Saturday, April 30, 2011

John 18 - some people are strong in trials, and some aren't, and why

John 18 is a great example of the contrast between Jesus meek and mild and that assertive, confident, tower of strength, Peter, whose name of course means rock.

During his nighttime arrest in the olive orchard, Jesus identifies himself as "I Am He" and for some reason the guards fall down. Maybe they slipped on some spilled olive oil. Jesus wants to go peaceably, but Brave Peter draws his sword and cuts off a guy's ear.

While Jesus is inside the high priest's house allowing himself to be grilled and slapped around by the Sanhedrin, Peter stares down the guard outside. Well to be honest the guard is just a slave girl. And maybe the stare has a "deer in the headlights" flavor to it. But when she asks him if he is a disciple of Jesus, he shoots right back with an answer: "I Am Not!" (It is a little known fact that afterwards behind his back the other disciples sometimes called Peter "The Great I Am Not".)

Inside the high priest's house Jesus shows that he would rather defend "truth" than himself. After an official clobbers Jesus, any decently manly prophet would have produced a bolt of lightning or at least a well-deserved prophetic curse. Alas, Jesus just questions the man's motives: "If I said something wrong, testify as to what is wrong. But if I spoke the truth, why did you strike me?" Defend yourself, Jesus! You seem to be mistaken about just who is on trial here.

Brought before Pilate, Jesus is once again so preoccupied with "truth" that he manages to say just the wrong thing ("You are right in saying that I am a king") but won't back it up with a threat ("and for centuries Rome will be so subject to me that Romans will name their kids after my disciples").

Here is the difference between Jesus and Peter. One man knew who he was and what mattered. The other didn't. It's that simple.

ADDENDUM - a sister in Christ sent along the following comment, which I print in full. She is showing considerably more grace to Peter than I did. Happily for Peter, so did the Lord!

I think Peter is in training here. God needed to show Peter, who Peter was, before God could train Peter to become who God wanted him to become. A revelation of who Peter was, was necessary, before training could really begin. I think this is true of many of us. And from here, God took Peter to much higher levels of walking w/ God. And Peter was ready, because he knew where he could fail. And he wanted more of God. May this be true of us all; to want more of God, because we know who we are and how easily we can miss God.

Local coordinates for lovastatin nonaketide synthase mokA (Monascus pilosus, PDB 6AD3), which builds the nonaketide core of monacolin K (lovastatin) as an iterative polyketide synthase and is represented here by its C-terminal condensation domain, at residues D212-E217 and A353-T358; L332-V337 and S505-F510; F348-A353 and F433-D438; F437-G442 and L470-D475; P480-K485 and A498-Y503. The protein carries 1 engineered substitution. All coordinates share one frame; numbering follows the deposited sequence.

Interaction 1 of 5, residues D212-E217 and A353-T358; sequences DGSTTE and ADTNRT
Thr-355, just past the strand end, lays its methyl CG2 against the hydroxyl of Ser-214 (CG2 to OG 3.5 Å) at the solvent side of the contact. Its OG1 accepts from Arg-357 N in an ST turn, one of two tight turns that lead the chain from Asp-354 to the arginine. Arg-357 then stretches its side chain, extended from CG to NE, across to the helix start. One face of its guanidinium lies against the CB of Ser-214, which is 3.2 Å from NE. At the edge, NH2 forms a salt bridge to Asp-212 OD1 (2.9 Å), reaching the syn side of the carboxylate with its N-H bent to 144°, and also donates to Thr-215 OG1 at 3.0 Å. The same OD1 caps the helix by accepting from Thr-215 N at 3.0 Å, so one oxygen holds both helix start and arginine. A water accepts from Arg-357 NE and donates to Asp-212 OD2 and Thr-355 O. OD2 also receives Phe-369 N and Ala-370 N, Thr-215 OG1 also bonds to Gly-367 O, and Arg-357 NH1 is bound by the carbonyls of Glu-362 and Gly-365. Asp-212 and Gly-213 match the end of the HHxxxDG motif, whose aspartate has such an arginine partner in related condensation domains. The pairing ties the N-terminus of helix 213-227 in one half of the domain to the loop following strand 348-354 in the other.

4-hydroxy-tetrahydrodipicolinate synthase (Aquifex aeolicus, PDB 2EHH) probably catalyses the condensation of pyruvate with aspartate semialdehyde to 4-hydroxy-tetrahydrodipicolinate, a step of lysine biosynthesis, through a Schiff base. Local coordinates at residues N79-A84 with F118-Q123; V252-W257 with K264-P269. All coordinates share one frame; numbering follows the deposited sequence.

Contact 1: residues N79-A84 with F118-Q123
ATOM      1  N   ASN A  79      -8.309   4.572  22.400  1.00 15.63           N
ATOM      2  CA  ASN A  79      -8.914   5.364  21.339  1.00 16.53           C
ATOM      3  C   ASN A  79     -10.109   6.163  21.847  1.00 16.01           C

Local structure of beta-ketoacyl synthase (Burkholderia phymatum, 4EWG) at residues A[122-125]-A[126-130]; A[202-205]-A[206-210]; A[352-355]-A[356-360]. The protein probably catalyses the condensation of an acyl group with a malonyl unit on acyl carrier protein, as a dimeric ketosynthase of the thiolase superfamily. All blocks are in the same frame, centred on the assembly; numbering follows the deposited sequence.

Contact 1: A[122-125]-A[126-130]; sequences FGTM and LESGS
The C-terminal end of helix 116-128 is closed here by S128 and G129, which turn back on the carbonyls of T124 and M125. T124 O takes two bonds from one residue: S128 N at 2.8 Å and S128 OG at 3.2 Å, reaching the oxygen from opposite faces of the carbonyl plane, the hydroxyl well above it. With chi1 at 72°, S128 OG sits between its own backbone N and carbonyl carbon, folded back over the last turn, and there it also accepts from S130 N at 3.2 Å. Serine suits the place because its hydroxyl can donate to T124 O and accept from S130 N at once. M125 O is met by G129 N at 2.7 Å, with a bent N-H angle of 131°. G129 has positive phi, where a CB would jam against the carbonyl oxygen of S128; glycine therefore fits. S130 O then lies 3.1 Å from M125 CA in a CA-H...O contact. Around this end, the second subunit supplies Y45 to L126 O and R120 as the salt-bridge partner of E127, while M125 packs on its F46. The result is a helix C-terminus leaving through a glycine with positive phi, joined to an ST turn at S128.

Thursday, April 28, 2011

John 17: WWJP (What Would Jesus Pray?)

Do I really want to know Jesus?

My habitual skimming over of John 17 makes me wonder. In this extended prayer, my Teacher and Lord pours out his pure, inner heart for believers, “those whom you gave me.” As a godly mother stands in passionate authority in the gap between her child and the ravenous world, so Jesus gives himself for us in prayer, revealing much about God’s will for His Beloved.

1.       Jesus asks God for authority over all people and for his own self-glorification (“glorify me”). What a bold prayer. It would seem selfish if I prayed so. But the “lifting up” Jesus seeks is on a Roman cross, and the authority to give eternal life – something he already possesses - will come at the cost of his own dignity, comfort, freedom and life.  “Can you drink the cup I drink?”

2.       Jesus asks God to protect us “so that they may be one as we are one.” What does this mean!? For starters: “I gave them the words you gave me and they accepted them…they have obeyed my word.” I am one with Jesus and the Father when I accept and obey the words the Father gave Jesus to give to me. AND I AM ONE WITH ALL OTHER SAINTS WHO DO LIKEWISE. Lord it is hard enough to know if/when I obey your word; how can I see into the hearts of others? “When he, the Spirit of truth, comes, he will guide you into all truth.” Deep calls to deep, and the Spirit in me recognizes the Spirit in other believers – how good and pleasant it is. Separated from them by (some) creed and background and worship practice and language and politics and standards of living, still I see and hear Jesus in the word of their testimony and the humility and love in their deeds.